The reasons I would rate this a "9", while somebody else would give it a "5.9" are largely personal....i think it always comes down to the personal. Talk all we want, when we watch a movie - as when we eat a meal, or kiss someone - the pleasure center in the brain either lights up or doesn't. For me it's all about the love of a place...for Scott Barley Blair it's early Glastnost Russia, for me it's 90's Germany - Hamburg, Berlin...the strangeness, the trueness of people who surround you in such a place and your love for them because of this. The fact that a film can light up specific sense memories like these means that it is true - at least in that respect. This is a remarkably honest film
terrifically unsensational for a spy film and one of the rare "love
stories" that delivers the satisfactions expected of a "love story" without getting mawkish. Everything rings true here except for the ending (a fabricated "happy ending" which is the only thing that kept me from rating this a 10).
To ask for Manchurian Candidate type excitement from this low key film is wrong. The suspense, which is remarkably sustained (those rich long tracking shots of people walking through public places to uncertain destinations to meet with, or maybe not meet with shadow characters who may be allies or enemies) is the truer suspense of the uncertainty of living in a gray, gray world...where nothing much happens, but peril is part of the fabric of mundane life.
(Those sequences are gorgeous....the colors of autumn in a Leningrad park, the closeups of the stone gargoyles....the moody circular stepping pace of the soundtrack....Branford Marsalis' saxophone.) Someone has said here that it is talky. Yes, it is talky...but the talk is brilliant...it is the perfect reflection of a world where everyone - book publishers and bureaucrats and spies alike speaks in mannered, ritualized streams of code. This is not disinformation - it is perfectly understood by all, a language that has supplanted the language of an earlier age in which sincerity was an option.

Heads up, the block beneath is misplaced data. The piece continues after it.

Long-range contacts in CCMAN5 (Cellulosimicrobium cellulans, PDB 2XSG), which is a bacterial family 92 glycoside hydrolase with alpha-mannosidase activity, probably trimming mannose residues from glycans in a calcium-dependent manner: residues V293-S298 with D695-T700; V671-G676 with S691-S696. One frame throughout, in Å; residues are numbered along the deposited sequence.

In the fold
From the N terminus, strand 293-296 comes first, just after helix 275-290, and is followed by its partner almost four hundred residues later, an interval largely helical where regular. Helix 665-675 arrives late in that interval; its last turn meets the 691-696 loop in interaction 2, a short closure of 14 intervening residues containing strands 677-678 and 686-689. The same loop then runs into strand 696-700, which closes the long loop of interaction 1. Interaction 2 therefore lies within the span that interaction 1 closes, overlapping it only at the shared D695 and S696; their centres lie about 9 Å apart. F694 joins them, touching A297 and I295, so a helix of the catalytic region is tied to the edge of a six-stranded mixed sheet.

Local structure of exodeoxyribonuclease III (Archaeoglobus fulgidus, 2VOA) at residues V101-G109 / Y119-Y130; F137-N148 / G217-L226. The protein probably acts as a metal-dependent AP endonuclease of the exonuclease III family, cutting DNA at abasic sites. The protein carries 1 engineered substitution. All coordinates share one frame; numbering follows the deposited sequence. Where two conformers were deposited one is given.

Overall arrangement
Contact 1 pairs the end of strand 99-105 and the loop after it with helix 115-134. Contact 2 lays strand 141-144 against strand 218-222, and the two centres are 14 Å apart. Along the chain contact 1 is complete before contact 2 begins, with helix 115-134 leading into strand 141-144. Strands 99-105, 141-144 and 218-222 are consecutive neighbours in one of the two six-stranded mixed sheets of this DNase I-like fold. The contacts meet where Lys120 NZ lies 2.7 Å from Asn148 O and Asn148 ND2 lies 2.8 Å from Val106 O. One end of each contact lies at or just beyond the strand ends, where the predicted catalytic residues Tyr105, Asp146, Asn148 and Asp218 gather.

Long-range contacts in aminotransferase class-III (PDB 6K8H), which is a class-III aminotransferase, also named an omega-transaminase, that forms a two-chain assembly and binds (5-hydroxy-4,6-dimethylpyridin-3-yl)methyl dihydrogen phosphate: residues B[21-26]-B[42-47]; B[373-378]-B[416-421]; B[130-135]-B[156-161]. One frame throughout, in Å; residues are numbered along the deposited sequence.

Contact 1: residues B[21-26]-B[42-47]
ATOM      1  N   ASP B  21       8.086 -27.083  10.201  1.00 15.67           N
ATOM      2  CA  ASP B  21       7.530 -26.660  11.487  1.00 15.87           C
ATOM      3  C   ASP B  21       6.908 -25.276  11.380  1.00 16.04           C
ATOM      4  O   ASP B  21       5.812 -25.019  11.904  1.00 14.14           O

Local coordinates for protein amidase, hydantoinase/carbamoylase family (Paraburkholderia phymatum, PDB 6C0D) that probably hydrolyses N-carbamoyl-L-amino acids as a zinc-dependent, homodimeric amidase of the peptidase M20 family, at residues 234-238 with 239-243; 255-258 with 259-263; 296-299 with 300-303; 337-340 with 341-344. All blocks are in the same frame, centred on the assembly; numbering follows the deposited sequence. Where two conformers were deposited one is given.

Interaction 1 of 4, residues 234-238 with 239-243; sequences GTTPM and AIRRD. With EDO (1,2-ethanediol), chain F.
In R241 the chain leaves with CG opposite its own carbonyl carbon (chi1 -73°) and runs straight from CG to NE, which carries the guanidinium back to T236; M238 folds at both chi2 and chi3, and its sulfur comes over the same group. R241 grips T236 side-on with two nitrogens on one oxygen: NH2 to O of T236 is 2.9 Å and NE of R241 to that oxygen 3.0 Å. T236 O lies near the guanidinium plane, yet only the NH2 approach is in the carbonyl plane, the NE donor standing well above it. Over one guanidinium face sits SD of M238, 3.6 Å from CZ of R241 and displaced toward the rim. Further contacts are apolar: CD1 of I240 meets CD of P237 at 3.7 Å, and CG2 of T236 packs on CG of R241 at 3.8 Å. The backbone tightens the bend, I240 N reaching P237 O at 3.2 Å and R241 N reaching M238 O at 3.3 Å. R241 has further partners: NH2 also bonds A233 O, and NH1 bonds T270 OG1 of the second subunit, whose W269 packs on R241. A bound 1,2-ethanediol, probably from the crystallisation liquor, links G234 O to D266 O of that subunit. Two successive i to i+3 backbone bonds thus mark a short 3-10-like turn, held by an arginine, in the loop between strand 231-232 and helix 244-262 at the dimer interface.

Besides that ending, the piece is perfectly faithful to LeCarre's novel. LeCarre's books have had good luck when being translated into movies. Of the eight or so that have been adapted, four have made great films: The Spy Who Came into the Cold, The Russia House, and the two George Smiley BBC miniseries. LeCarre is a great writer and more specifically great at plotting and dialogue, and these films all succeed pretty much by filming what is written unadorned and pouring on the atmosphere. And they are blessed with lead performances by three great actors at the top of the form - Richard Burton, Sean Connery and Alec Guiness (Guiness especially...to watch him for six hours in Smiley's People is one of the great pleasures).
A beautifully efficient and elegant translation by Tom Stoppard of a great novel, wonderfully dignified and touching performances by Connery and Michelle Pfeiffer (never seen her better), a beautiful soundtrack by a second tier composer graced by the presence of a real jazz master, a terrific evocation of a place and time....a very moving film.